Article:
Even if you knew nothing about technology, you could have done what Sam Biddle did at Gizmodo and simply asked some challenging, sceptical questions such as:
• Why wasn’t my internet slow?
• Why didn’t anyone notice this over the course of the past week, when it began?
• Why isn’t anyone without a financial stake in the attack saying the attack was this much of a disaster?
• Why haven’t there been any reports of Netflix outages, as the New York Times and BBC reported?
• Why do firms that do nothing but monitor the health of the web, like Internet Traffic Report, show zero evidence of this Dutch conflict spilling over into our online backyards?
This story wasn’t just a failure to understand technology. It was a failure of basic journalism practice. To be willing to not write the story if it didn’t stack up.
This is the danger of the “dark age of journalism”, as it has been called. The training of the old Reuters reporter is replaced by one of political and corporate collusion. The separation between newsrooms and public relations agencies growing ever thinner as reporters rush to fill space at all costs, regardless of truth.
Even after she’d written the piece in the New York Times, tech reporter Nicole Perlroth tweeted how she was still getting targeted by corporate PRs to cover the “story”: “Hi Nicole, News is just breaking on the biggest cyber-attack in history. Are you planning on covering?”
The collapse of journalism combined with complex, fast-changing technology offers a wealth of opportunity for propagandists. In the soil of ignorance, fear can easily be sown. So it is with cyberwarfare.
Assange is no hero. He’s just another Max Clifford
The Times (London), February 8, 2013 Friday
Jemima Khan so believed in the cause of WikiLeaks, of opening up state secrets to the public gaze, that she put up bail for Julian Assange, a man accused of rape and sexual assault. Now, in an article for the New Statesman she writes of her disillusionment, warning that he risks going from Jason Bourne to L. Ron Hubbard.
Mr Assange is an example of the crusading campaigner who equates righteousness with media attention. He hijacked a noble cause as a means of self-aggrandisement. Indeed, at his 40th birthday party he auctioned photographs of himself to the assembled celebrity admirers. Many people, not just Ms Khan, were so eager for him to be the person they wanted him to be that they failed or refused to see what he was: a morally questionable man exploiting idealistic supporters to advance his own fame.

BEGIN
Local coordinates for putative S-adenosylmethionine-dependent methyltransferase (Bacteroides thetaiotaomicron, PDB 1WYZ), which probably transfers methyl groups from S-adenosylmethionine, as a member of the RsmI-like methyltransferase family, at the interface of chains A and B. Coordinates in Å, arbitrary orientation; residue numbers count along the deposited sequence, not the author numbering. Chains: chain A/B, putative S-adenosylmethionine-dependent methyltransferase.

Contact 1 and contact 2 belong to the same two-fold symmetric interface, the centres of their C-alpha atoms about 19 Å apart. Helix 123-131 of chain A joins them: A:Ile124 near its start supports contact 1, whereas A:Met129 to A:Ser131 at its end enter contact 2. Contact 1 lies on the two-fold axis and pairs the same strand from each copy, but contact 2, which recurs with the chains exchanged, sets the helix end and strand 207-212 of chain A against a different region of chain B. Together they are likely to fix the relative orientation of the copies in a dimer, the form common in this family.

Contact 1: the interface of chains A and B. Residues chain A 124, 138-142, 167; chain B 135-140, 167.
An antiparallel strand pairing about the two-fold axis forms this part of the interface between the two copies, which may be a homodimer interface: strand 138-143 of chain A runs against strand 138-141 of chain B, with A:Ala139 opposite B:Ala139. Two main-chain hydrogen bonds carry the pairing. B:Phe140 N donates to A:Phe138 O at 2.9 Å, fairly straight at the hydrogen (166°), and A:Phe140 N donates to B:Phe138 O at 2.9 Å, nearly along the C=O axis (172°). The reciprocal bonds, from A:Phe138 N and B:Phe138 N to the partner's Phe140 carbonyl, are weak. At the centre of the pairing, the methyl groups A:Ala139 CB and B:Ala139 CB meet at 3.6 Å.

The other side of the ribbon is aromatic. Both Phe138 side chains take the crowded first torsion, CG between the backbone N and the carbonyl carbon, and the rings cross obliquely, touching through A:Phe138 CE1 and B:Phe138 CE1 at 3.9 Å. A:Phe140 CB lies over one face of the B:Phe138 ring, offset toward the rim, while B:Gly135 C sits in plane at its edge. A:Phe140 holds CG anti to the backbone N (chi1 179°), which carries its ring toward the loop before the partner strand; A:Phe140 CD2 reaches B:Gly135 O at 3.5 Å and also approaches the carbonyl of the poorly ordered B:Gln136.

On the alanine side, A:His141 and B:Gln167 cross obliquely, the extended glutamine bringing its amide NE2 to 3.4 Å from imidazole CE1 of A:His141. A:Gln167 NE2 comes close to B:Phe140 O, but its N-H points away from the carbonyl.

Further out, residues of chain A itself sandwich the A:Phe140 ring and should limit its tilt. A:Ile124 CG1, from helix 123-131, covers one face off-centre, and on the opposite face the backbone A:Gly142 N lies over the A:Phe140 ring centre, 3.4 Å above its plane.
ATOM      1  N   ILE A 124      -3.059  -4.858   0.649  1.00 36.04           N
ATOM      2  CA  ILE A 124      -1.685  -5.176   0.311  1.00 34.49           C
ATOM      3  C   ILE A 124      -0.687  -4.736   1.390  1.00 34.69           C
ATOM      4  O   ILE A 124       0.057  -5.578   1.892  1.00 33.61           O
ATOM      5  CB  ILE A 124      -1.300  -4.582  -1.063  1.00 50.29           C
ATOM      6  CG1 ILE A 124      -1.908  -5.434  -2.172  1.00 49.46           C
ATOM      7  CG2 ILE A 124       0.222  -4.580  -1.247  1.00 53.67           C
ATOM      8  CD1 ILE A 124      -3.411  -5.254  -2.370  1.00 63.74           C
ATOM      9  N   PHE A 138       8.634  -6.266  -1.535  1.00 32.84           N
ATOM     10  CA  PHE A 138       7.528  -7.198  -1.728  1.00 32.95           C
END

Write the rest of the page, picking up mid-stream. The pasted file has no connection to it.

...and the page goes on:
Some cling to the fiction that Mr Assange “changed the game”. Did he? As a result of his actions governments across the world have been frightened into ever greater internet surveillance. If a campaigner’s ultimate aim is to change the law, WikiLeaks has failed.
WikiLeaks was at its best before Mr Assange took the credit for it, when it was a team publishing on the internet material that journalists couldn’t report in their own countries. The “megaleaks” of thousands of documents – the Afghan and Iraq war logs and the US diplomatic cables – were certainly powerful. But the credit belongs to Bradley Manning, the US soldier detained since 2010, who risked his life to make them public. It’s clear from his chat logs that educating the public was his goal, not granting Mr Assange a proprietorial licence to cajole journalists into writing sycophantic profiles. For that reason I was happy to break his monopoly and leak his most precious leak – the diplomatic cables.
“WikiLeaks exposed corruption, war crimes, torture and cover-ups,” Jemima Khan writes. No it didn’t. It was exposed by Private Manning and the reporters who spent weeks digging through the data to make sense of it and produce stories that stacked up. Mr Assange’s contribution was to organise – or rather get his young interns and lackeys to organise – the huge press conference in which he starred as saviour.
Mr Assange is, at best, a middle man of the Max Clifford variety, brokering deals between source and newspaper. Except that Private Manning got only incarceration and a potential life sentence. Far from advancing the cause of openness worldwide, Mr Assange has gravely undermined it by so shamelessly making it all about himself.